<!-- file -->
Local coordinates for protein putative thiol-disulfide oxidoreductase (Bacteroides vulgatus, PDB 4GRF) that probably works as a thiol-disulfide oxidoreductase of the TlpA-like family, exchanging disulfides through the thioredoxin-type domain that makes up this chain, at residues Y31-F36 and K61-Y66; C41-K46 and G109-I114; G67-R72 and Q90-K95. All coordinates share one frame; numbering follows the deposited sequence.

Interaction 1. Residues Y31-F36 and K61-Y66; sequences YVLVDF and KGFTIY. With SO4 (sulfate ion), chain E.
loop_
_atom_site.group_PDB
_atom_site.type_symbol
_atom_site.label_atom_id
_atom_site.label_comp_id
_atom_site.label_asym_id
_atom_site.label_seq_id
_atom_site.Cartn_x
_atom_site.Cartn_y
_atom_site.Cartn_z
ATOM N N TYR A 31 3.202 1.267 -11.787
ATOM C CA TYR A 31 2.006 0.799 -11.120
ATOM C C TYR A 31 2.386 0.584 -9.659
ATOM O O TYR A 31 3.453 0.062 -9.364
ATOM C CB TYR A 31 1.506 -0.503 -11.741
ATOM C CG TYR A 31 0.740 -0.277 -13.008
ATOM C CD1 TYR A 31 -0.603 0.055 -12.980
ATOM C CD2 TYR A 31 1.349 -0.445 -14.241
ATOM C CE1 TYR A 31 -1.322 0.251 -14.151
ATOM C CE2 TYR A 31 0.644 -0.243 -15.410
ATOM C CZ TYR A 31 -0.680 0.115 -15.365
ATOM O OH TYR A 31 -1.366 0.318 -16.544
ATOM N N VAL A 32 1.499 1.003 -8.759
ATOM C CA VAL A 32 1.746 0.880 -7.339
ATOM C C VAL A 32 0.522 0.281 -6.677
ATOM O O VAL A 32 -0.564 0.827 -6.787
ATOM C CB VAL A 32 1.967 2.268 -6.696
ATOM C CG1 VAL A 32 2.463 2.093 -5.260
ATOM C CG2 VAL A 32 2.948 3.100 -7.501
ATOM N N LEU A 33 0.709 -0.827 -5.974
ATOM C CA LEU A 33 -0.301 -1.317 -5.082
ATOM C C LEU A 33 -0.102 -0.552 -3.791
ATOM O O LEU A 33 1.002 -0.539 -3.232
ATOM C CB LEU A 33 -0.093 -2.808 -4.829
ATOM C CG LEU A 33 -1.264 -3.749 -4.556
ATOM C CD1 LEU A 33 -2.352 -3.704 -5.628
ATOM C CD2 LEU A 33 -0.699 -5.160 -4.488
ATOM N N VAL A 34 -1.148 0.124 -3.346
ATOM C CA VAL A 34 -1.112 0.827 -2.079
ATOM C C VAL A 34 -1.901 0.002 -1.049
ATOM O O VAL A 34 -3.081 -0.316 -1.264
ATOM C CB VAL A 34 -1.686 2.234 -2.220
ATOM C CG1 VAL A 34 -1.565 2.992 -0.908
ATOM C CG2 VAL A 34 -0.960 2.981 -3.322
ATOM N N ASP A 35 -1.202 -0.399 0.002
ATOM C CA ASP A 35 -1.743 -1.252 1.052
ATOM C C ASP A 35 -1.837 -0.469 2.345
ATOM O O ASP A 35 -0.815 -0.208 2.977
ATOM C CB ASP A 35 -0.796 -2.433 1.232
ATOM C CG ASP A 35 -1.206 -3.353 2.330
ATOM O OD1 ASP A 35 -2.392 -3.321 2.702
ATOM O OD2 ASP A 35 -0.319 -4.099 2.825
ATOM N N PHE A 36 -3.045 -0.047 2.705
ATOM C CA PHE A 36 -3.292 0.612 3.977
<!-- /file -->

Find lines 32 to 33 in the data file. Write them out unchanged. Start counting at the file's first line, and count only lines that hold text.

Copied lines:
ATOM N N LEU A 33 0.709 -0.827 -5.974
ATOM C CA LEU A 33 -0.301 -1.317 -5.082